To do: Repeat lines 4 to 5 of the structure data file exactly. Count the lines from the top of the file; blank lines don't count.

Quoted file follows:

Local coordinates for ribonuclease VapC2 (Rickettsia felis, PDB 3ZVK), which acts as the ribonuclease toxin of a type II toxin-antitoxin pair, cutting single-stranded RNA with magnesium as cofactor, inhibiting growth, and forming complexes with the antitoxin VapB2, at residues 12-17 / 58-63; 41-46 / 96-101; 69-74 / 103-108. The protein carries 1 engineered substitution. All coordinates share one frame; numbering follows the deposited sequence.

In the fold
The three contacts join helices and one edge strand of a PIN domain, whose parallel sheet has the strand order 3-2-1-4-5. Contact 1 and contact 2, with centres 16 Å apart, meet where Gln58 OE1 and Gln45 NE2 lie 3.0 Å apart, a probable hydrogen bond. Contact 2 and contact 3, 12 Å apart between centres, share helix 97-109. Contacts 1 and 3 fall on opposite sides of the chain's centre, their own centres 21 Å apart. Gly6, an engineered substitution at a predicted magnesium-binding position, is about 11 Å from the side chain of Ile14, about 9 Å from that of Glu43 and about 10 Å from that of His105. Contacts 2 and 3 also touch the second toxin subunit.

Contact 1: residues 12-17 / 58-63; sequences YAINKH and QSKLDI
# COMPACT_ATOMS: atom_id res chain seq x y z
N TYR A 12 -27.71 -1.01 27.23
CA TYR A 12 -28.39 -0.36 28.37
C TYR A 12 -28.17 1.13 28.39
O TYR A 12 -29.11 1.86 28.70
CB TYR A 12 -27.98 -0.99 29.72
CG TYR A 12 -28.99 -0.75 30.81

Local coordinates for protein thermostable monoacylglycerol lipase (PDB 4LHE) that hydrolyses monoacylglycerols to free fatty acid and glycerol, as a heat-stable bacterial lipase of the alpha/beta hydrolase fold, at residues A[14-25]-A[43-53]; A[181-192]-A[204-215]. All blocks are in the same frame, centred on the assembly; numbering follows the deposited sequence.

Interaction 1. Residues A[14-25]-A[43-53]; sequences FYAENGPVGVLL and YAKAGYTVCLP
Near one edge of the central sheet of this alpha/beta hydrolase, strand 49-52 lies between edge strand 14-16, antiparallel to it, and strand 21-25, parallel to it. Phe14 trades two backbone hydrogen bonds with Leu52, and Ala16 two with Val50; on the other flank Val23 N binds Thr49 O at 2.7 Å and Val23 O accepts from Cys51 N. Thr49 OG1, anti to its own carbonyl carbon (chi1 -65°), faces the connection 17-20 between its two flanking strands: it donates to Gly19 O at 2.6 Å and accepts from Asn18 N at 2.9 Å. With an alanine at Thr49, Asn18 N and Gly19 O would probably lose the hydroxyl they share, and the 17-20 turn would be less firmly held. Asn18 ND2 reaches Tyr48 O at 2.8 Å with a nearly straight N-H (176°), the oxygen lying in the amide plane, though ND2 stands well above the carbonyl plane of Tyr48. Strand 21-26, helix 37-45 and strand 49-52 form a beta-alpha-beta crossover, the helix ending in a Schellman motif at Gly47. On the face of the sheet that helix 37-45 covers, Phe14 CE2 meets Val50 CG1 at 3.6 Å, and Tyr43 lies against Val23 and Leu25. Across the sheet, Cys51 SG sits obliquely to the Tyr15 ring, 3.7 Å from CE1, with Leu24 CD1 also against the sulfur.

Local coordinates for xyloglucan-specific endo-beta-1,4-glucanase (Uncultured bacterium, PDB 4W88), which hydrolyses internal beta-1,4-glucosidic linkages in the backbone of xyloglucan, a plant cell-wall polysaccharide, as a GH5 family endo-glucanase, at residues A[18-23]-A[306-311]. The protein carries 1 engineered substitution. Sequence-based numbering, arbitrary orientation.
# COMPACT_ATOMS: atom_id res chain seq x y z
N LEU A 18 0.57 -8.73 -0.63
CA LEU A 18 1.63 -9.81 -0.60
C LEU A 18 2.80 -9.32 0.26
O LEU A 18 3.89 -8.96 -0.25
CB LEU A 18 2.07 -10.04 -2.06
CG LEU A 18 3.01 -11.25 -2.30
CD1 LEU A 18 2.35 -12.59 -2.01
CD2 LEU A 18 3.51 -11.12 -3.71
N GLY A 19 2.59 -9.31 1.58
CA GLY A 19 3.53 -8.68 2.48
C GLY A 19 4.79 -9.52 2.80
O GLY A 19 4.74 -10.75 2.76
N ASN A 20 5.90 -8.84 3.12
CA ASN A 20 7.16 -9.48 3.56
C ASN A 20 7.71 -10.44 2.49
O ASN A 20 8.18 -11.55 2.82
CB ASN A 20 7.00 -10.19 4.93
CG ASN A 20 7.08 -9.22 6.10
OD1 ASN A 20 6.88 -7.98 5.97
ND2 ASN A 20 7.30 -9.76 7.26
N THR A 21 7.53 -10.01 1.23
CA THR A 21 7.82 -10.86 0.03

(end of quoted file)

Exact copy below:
Contact 1: residues 12-17 / 58-63; sequences YAINKH and QSKLDI
# COMPACT_ATOMS: atom_id res chain seq x y z